The genetic landscape for amyloid beta fibril nucleation accurately discriminates familial Alzheimer's disease mutations

  1. Mireia Seuma
  2. Andre Faure
  3. Marta Badia
  4. Ben Lehner  Is a corresponding author
  5. Benedetta Bolognesi  Is a corresponding author
  1. IBEC, Spain
  2. Centre for Genomic Regulation (CRG), The Barcelona Institute of Science and Technology (BIST), Spain

Abstract

Plaques of the amyloid beta (Aβ) peptide are a pathological hallmark of Alzheimer's Disease (AD), the most common form of dementia. Mutations in Aβ also cause familial forms of AD (fAD). Here we use deep mutational scanning to quantify the effects of >14,000 mutations on the aggregation of Aβ. The resulting genetic landscape reveals mechanistic insights into fibril nucleation, including the importance of charge and gatekeeper residues in the disordered region outside of the amyloid core in preventing nucleation. Strikingly, unlike computational predictors and previous measurements, the empirical nucleation scores accurately identify all known dominant fAD mutations in AB42, genetically validating that the mechanism of nucleation in a cell-based assay is likely to be very similar to the mechanism that causes the human disease. These results provide the first comprehensive atlas of how mutations alter the formation of any amyloid fibril and a resource for the interpretation of genetic variation in Aβ.

Data availability

Raw sequencing data and the processed data table (Supplementary file 3) have been deposited in NCBI's Gene Expression Omnibus (GEO) as record GSE151147. All code used for data analysis is available at https://github.com/BEBlab

The following data sets were generated

Article and author information

Author details

  1. Mireia Seuma

    IBEC, Barcelona, Spain
    Competing interests
    The authors declare that no competing interests exist.
  2. Andre Faure

    Systems Biology, Centre for Genomic Regulation (CRG), The Barcelona Institute of Science and Technology (BIST), Barcelona, Spain
    Competing interests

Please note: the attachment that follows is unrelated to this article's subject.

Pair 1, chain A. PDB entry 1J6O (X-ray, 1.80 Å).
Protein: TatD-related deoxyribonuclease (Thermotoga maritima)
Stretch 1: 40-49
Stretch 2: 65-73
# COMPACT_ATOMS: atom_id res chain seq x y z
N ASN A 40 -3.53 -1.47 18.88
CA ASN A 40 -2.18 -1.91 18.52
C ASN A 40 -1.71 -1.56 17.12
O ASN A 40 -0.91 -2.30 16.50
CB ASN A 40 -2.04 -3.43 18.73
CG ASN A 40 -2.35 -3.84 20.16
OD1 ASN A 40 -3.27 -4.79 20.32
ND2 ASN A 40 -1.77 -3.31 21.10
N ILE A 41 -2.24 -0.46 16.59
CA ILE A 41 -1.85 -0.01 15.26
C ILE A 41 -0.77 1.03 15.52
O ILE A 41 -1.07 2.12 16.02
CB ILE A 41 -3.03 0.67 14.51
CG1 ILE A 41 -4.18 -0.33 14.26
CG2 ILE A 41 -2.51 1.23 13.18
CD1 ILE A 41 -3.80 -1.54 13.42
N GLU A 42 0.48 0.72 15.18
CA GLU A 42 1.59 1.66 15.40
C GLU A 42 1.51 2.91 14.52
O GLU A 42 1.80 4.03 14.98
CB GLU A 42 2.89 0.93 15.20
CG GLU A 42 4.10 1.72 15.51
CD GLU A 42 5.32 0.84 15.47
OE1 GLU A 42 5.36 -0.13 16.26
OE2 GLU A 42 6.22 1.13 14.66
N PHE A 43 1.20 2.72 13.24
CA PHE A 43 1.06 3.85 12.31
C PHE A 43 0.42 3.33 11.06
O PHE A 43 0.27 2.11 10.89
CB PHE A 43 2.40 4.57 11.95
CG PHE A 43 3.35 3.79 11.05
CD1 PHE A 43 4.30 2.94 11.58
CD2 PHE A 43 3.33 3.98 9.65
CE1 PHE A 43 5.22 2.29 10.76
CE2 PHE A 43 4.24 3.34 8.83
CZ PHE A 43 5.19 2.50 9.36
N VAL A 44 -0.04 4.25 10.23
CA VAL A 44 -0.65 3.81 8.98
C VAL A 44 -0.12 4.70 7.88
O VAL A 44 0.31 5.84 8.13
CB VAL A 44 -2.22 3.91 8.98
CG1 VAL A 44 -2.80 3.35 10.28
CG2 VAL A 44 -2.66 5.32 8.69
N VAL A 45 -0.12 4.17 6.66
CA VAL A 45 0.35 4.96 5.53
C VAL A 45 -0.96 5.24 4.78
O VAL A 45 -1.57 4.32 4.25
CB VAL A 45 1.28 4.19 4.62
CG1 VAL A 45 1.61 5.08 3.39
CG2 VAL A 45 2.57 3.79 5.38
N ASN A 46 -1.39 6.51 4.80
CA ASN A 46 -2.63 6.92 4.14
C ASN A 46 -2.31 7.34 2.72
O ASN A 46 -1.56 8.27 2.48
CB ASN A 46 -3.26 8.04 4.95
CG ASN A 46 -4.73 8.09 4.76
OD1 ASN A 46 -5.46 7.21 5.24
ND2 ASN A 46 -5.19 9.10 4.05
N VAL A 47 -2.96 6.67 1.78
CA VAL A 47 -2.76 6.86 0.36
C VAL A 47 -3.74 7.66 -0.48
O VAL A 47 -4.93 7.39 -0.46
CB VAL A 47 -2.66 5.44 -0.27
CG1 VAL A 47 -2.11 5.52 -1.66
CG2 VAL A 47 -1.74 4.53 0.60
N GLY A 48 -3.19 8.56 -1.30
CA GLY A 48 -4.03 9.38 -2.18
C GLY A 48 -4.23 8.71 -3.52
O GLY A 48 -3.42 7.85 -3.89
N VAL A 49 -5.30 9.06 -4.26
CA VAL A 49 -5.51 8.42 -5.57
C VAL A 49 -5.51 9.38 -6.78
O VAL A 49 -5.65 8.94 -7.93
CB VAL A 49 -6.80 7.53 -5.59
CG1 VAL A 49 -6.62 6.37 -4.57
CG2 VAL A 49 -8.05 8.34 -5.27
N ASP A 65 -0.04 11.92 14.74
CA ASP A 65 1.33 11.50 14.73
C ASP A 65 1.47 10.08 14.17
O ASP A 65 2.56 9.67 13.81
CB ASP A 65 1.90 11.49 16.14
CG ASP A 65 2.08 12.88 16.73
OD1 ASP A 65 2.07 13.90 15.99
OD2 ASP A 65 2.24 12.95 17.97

The authors declare that no competing interests exist.
    ORCID icon "This ORCID iD identifies the author of this article:" 0000-0002-4471-5994
  3. Marta Badia

    IBEC, Barcelona, Spain
    Competing interests
    The authors declare that no competing interests exist.
  4. Ben Lehner

    Systems Biology, Centre for Genomic Regulation (CRG), The Barcelona Institute of Science and Technology (BIST), Barcelona, Spain
    For correspondence
    ben.lehner@crg.eu
    Competing interests
    The authors declare that no competing interests exist.
    ORCID icon "This ORCID iD identifies the author of this article:" 0000-0002-8817-1124
  5. Benedetta Bolognesi

    IBEC, Barcelona, Spain
    For correspondence
    bbolognesi@ibecbarcelona.eu
    Competing interests
    The authors declare that no competing interests exist.

Funding

Ministerio de Ciencia, Innovación y Universidades (RTI2018-101491-A-I00)

  • Benedetta Bolognesi

Ministerio de Ciencia, Innovación y Universidades (BFU2017-89488-P)

  • Ben Lehner

H2020 European Research Council (616434)

  • Ben Lehner

AGAUR (SGR 1322)

  • Ben Lehner

Agència de Gestió d'Ajuts Universitaris i de Recerca (2019FI_B 01311)

  • Mireia Seuma

Fondation Bettencourt Schueller (Prize)

  • Ben Lehner

The funders had no role in study design, data collection and interpretation, or the decision to submit the work for publication.

Reviewing Editor

  1. Patrik Verstreken, KU Leuven, Belgium

Publication history

  1. Received: September 23, 2020
  2. Accepted: February 1, 2021
  3. Accepted Manuscript published: February 1, 2021 (version 1)
  4. Version of Record published: March 9, 2021 (version 2)

Copyright

© 2021, Seuma et al.

This article is distributed under the terms of the Creative Commons Attribution License permitting unrestricted use and redistribution provided that the original author and source are credited.

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  1. Mireia Seuma
  2. Andre Faure
  3. Marta Badia
  4. Ben Lehner
  5. Benedetta Bolognesi
(2021)
The genetic landscape for amyloid beta fibril nucleation accurately discriminates familial Alzheimer's disease mutations
eLife 10:e63364.
https://doi.org/10.7554/eLife.63364
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